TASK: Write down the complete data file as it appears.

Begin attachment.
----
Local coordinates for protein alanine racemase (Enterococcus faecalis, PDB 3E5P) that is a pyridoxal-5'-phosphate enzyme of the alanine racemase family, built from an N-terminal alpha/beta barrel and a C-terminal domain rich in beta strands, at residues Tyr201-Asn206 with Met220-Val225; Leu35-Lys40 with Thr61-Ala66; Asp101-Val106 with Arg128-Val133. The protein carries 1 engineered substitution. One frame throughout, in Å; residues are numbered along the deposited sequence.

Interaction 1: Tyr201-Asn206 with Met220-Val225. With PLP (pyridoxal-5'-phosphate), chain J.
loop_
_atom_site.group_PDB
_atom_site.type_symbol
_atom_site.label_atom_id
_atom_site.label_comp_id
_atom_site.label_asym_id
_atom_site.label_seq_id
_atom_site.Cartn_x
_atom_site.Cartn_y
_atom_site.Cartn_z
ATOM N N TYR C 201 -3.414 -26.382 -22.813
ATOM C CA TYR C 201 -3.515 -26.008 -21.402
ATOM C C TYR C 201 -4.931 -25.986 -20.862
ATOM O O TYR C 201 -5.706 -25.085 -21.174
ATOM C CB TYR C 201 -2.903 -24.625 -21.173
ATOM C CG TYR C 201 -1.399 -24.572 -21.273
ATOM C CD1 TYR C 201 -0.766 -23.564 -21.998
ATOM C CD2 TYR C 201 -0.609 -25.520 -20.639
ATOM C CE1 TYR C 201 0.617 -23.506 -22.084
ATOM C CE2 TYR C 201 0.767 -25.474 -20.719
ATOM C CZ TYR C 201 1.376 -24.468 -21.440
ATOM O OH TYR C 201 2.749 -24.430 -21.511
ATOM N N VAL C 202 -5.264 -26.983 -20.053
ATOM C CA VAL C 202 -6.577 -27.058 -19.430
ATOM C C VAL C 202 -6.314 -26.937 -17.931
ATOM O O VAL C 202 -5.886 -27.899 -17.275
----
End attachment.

Local coordinates for protein alanine racemase (Enterococcus faecalis, PDB 3E5P) that is a pyridoxal-5'-phosphate enzyme of the alanine racemase family, built from an N-terminal alpha/beta barrel and a C-terminal domain rich in beta strands, at residues Tyr201-Asn206 with Met220-Val225; Leu35-Lys40 with Thr61-Ala66; Asp101-Val106 with Arg128-Val133. The protein carries 1 engineered substitution. One frame throughout, in Å; residues are numbered along the deposited sequence.

Interaction 1: Tyr201-Asn206 with Met220-Val225. With PLP (pyridoxal-5'-phosphate), chain J.
loop_
_atom_site.group_PDB
_atom_site.type_symbol
_atom_site.label_atom_id
_atom_site.label_comp_id
_atom_site.label_asym_id
_atom_site.label_seq_id
_atom_site.Cartn_x
_atom_site.Cartn_y
_atom_site.Cartn_z
ATOM N N TYR C 201 -3.414 -26.382 -22.813
ATOM C CA TYR C 201 -3.515 -26.008 -21.402
ATOM C C TYR C 201 -4.931 -25.986 -20.862
ATOM O O TYR C 201 -5.706 -25.085 -21.174
ATOM C CB TYR C 201 -2.903 -24.625 -21.173
ATOM C CG TYR C 201 -1.399 -24.572 -21.273
ATOM C CD1 TYR C 201 -0.766 -23.564 -21.998
ATOM C CD2 TYR C 201 -0.609 -25.520 -20.639
ATOM C CE1 TYR C 201 0.617 -23.506 -22.084
ATOM C CE2 TYR C 201 0.767 -25.474 -20.719
ATOM C CZ TYR C 201 1.376 -24.468 -21.440
ATOM O OH TYR C 201 2.749 -24.430 -21.511
ATOM N N VAL C 202 -5.264 -26.983 -20.053
ATOM C CA VAL C 202 -6.577 -27.058 -19.430
ATOM C C VAL C 202 -6.314 -26.937 -17.931
ATOM O O VAL C 202 -5.886 -27.899 -17.275